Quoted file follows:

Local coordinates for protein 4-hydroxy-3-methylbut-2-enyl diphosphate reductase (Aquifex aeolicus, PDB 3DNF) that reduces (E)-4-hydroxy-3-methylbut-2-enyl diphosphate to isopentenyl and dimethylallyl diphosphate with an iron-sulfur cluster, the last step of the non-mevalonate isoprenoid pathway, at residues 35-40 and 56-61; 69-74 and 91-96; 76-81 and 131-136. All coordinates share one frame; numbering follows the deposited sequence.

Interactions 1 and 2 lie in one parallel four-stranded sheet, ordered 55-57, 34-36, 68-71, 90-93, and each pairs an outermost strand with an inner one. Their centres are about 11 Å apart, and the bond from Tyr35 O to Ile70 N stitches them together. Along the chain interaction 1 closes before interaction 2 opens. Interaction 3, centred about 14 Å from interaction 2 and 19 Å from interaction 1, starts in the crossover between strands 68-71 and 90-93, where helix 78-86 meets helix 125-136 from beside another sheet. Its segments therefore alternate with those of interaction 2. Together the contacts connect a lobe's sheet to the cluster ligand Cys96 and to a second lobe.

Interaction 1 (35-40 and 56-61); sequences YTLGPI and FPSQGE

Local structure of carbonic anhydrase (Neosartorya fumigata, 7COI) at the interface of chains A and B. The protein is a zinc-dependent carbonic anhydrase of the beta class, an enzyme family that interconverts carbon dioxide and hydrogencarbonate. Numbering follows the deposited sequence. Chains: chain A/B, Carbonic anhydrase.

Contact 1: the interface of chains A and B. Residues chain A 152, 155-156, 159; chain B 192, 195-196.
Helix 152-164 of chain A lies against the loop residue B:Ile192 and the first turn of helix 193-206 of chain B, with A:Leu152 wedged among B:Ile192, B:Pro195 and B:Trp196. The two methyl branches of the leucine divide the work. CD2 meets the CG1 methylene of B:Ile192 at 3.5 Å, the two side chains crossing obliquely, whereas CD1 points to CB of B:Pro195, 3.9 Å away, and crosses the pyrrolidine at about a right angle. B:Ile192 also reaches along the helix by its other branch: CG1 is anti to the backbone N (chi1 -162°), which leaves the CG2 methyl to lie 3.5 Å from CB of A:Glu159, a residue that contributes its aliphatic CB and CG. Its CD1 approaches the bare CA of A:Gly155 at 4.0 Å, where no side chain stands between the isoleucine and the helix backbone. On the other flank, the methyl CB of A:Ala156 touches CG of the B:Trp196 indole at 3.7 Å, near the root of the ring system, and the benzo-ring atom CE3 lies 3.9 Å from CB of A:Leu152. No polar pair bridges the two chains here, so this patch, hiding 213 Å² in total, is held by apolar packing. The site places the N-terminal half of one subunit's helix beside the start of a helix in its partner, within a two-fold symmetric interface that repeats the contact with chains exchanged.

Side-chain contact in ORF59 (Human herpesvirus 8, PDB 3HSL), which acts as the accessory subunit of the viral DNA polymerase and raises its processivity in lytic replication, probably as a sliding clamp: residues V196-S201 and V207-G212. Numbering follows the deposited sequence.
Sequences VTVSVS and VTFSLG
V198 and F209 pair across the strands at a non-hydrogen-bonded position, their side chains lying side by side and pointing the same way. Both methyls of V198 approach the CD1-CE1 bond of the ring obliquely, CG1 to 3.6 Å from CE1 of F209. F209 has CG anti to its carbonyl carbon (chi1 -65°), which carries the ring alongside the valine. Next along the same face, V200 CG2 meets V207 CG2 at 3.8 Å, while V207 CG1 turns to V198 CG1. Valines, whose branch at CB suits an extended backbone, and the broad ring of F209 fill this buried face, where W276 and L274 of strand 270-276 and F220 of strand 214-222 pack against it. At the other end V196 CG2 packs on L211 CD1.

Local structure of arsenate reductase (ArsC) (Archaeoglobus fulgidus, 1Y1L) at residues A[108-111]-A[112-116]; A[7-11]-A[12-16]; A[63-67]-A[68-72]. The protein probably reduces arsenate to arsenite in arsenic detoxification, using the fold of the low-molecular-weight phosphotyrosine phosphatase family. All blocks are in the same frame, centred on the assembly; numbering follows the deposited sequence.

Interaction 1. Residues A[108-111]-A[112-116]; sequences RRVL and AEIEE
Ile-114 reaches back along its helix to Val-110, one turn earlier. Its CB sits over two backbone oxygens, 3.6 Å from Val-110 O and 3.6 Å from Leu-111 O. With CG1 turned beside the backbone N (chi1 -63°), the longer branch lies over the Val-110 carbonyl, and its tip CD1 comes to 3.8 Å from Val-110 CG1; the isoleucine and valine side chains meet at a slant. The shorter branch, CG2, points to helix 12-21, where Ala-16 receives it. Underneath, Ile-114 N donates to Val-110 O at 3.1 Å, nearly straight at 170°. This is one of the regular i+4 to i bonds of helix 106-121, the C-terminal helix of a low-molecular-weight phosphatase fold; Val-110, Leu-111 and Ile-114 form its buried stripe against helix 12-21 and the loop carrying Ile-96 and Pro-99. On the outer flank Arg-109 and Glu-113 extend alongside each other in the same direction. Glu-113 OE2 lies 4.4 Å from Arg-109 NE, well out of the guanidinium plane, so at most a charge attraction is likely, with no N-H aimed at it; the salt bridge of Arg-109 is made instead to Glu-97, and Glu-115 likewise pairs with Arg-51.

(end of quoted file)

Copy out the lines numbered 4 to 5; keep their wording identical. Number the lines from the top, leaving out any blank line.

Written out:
Local structure of carbonic anhydrase (Neosartorya fumigata, 7COI) at the interface of chains A and B. The protein is a zinc-dependent carbonic anhydrase of the beta class, an enzyme family that interconverts carbon dioxide and hydrogencarbonate. Numbering follows the deposited sequence. Chains: chain A/B, Carbonic anhydrase.

Contact 1: the interface of chains A and B. Residues chain A 152, 155-156, 159; chain B 192, 195-196.